My sister and I had our first children within a couple weeks of each other. She had twin boys; I had a girl. The three babies’ burping styles were as individual as the youngsters would soon prove to be.
One nephew’s resonant burps rivaled Barney’s of The Simpson’s fame. The other boy’s burps were so quiet you barely knew they were there. My daughter would guzzle like a racehorse, yet rarely seemed to need any burping at
Why do you need to burp your baby?
It’s very important to burp your baby during or after each feeding. Whenever your baby drinks, he can’t help but swallow a bit of air along with his formula or even breast. Having those air bubbles stuck in his tummy can make him feel uneasy and full before he is even halfway finishing his meal. That’s why burping your baby to bring up unnecessary air he got in his tummy is such an essential part of the feeding process.
Infants burp because they swallow air when feeding. By the time they’re four or five months old, they’ve learned to eat more efficiently and usually don’t need burping. Generally breastfed babies don’t need as much burping as bottle-fed babies because they tend to swallow less air.
But remember, every baby is different. If you’re bottle-feeding, you might find that switching to a different bottle-and-nipple combination helps your baby swallow less air. Don’t stock up on too many of the same kind of bottles until you know which one works best.
How to burp your baby? When burping your baby, repeated gentle pats on the back should do the trick. Remember to place a towel over your shoulder or in your lap in case your baby spits up.
There’s more than one way to hold an infant for burping. Experiment to find the position that’s most comfortable and effective for you and your baby.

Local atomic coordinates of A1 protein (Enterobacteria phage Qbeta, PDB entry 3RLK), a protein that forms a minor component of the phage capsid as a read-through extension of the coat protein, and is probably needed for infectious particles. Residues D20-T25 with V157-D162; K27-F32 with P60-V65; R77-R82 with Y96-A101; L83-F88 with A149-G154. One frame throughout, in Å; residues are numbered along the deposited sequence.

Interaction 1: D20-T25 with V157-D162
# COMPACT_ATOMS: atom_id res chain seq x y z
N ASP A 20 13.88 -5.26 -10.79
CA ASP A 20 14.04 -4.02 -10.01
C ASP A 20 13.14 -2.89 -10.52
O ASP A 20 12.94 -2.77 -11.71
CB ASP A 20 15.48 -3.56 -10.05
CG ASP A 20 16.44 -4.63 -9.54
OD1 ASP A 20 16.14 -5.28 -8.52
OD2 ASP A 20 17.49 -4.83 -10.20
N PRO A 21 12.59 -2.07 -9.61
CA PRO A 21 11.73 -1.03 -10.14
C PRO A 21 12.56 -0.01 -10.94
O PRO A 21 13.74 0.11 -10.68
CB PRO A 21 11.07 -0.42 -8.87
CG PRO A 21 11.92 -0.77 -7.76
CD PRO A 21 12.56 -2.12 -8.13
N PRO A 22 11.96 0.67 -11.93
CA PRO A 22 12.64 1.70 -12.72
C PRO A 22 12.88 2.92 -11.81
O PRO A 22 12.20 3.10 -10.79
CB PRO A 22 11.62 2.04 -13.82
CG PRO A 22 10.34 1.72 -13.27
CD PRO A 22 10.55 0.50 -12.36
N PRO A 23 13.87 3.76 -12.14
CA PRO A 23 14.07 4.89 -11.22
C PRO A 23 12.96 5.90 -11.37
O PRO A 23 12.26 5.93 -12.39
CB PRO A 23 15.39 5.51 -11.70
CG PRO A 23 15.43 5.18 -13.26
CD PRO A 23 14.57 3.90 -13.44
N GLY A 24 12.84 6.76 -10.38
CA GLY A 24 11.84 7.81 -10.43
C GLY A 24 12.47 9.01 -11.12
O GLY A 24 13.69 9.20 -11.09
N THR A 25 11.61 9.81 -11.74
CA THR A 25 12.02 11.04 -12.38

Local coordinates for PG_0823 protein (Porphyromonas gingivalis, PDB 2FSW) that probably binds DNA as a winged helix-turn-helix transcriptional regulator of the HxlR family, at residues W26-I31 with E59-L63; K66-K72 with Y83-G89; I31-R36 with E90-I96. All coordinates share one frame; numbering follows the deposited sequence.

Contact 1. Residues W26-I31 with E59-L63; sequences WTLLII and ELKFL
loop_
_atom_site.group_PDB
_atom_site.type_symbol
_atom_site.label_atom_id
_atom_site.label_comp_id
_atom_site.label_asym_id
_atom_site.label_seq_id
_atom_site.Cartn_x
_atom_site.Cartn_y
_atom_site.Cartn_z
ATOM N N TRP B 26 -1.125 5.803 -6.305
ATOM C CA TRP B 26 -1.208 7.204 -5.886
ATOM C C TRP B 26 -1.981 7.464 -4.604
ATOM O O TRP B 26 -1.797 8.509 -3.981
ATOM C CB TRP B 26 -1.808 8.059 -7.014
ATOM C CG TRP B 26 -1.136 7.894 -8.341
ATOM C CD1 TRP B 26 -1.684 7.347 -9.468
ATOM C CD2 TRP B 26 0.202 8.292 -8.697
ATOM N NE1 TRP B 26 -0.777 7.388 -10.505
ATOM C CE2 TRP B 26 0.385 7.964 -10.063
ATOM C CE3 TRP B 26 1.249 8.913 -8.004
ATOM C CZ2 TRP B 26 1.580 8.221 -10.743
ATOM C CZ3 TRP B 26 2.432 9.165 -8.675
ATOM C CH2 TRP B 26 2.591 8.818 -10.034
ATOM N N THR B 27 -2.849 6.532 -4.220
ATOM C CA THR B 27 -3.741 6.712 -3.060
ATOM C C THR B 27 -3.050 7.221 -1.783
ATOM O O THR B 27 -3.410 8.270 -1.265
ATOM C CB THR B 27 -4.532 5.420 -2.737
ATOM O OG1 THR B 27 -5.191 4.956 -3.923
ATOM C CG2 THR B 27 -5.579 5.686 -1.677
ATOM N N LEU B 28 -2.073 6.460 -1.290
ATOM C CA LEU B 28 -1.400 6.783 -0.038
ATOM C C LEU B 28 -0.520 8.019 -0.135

1. Sit upright and hold your baby against your chest.
Hold your baby so his chin is resting on your shoulder. Support him with one hand and gently pat his back with the other.
2. Hold your baby sitting up.
Sit your baby on your lap facing away from you. Use one hand to support your baby’s chest and head. Use the other hand to pat her back. This position may work better when your baby has more head and neck control.
3. Lay your baby face down on your lap.
Support the baby’s chin and jaw with one hand. Make sure his head is higher than his chest. Gently pat baby’s back with your other hand.
If your baby gets cranky and fusses during or after the feeding, it’s probably because he swallowed a little air with the milk, making him feel unpleasantly full. Try these burping tricks to bring up the air and create space for the baby’s complete meal.
When using any burping method, give up or try a different position if you don’t get a burp after a minute or two. The baby may not be ready to burp just yet.
What methods work best for you? Share your secrets in the comments!